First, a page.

Potholes

We are working on a project for our journalism class about the potholes in Duluth. We need your help! If anyone has filed a complaint to the city regarding potholes please respond! We would really appreciate it! If anyone has any strong opinions on the issue as well, please feel free to contact us. You would be of great help!

The project is due next Thursday.

Thank you!

38 Comments

Friendly Old Knifey

about 14 years ago

Okay, I'm finally going to say this:
These damn UMD students' cries for help are really starting to bug the crap out of me.
We get it. Your professor probably told you that PDD is an excellent resource to help identify community concerns and newsworthy stories; however, that doesn't mean that any time you need to write an article you should come to PDD with the same form letter request.
/Rant

newman

about 14 years ago

I agree, Knifey.

Mcslappy

about 14 years ago

Like whatever, UMD students are like so resourceful. Or whatever. 

Makeup and stickers and ponies and myspace.com!!

dbrewing

about 14 years ago

yes, the college kids are the problem......

Mary

about 14 years ago

There do seem to be a lot of them lately...lots of end-of-the-semester assignments or something?

davids

about 14 years ago

Yeah, maybe they're posting here a bit frequently, but I'd point out that one of these numerous posts from students requesting help sparked a 66-comment conversation among some of the dedicated folks on this blog about the naming of neighborhoods, schools, etc. that enabled newcomers and old-timers to hear from one another about how we perceive our community. (http://www.perfectduluthday.com/2010/04/06/lincoln-park-help/#comments)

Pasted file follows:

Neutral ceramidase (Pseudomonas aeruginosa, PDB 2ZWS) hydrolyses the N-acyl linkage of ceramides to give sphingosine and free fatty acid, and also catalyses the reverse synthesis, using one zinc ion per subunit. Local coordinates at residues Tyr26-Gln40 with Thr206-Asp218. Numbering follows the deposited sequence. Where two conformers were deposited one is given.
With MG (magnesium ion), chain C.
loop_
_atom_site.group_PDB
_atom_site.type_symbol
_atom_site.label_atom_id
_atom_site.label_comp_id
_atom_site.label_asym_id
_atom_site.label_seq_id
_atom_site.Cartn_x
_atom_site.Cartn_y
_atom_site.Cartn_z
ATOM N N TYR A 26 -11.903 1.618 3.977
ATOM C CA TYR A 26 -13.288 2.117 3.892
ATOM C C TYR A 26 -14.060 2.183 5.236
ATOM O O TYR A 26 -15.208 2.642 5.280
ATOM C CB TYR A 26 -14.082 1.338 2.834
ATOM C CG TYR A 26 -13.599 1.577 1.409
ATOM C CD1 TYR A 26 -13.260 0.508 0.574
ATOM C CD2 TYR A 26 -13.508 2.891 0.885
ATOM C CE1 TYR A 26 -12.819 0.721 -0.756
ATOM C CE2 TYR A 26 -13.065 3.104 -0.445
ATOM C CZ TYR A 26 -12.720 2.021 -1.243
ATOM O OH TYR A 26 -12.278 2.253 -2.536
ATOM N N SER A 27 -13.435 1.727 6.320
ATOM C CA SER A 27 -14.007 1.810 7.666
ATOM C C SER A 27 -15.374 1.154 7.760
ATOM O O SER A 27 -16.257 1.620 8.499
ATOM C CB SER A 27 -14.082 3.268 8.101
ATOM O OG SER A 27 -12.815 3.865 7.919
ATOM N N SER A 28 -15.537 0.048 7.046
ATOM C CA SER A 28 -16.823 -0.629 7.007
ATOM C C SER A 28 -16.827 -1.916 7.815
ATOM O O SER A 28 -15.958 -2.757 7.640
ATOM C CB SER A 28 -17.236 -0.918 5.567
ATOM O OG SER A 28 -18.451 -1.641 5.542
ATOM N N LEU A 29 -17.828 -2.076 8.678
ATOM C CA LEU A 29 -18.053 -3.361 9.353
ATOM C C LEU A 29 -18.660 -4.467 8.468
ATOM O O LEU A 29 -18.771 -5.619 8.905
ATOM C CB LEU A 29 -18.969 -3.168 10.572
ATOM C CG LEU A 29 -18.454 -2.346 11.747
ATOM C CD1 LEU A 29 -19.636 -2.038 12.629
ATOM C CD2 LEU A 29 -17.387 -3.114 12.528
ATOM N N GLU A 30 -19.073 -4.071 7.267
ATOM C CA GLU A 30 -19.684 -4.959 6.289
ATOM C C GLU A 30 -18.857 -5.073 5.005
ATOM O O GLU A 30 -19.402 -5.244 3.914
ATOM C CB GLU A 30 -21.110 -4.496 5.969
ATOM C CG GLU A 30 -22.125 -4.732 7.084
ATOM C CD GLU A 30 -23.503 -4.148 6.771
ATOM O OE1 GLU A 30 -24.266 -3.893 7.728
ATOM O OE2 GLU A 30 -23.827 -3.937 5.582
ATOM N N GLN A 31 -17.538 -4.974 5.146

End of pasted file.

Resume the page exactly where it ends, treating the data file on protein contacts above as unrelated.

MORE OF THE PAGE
So, perhaps it's a habit now for students trolling for story ideas, but if the people on PDD take these request as a stimulus for some serious/playful conversation on a topic, then this opens new community stories.  If these Interwebs are ever gonna amount to much from a culturally adaptive evolutionary stance, we need more voices, not fewer, and we need to use every excuse possible for exploring who we are as a community (virtual and otherwise).

(Yeah, okay, I'm a professor, but not one who works with these journalism students).

edgeways

about 14 years ago

I certainly understand what you are saying davids, but this marks 4 in (basically) a week, and the second dip for at least two of them.

While I think an occasional plea for help is warranted and not intrusive, I also think this should not be the lazy place for students to plumb for ideas without contributing to the pdd community-at-large. As implied, I, personally, would have a lot less objection if the people asking these question contributed in other ways to the site. Rather than seeing it as resource to exploit, it should be a resource to contribute to and receive help from, that is what community is about right? It isn't a one way street. We may well need more voices, but if so, we need those voices attached to a person not blind letters of appeal for help.

The strength, and weakness, of pdd is that the scope of it's purpose is so ill defined, and so there is a wide range of things that pop up, when too much of one thing surfaces people tend to get cranky about it.

Derek Montgomery

about 14 years ago

when I was working at the News Tribune, we did a story on the condition of Duluth's streets and one of the subjects was a large pothole on a street that had collapsed and spread itself into a sewer drain and became a rather large hole.  Still, the city did nothing to fix it despite a number of complaints.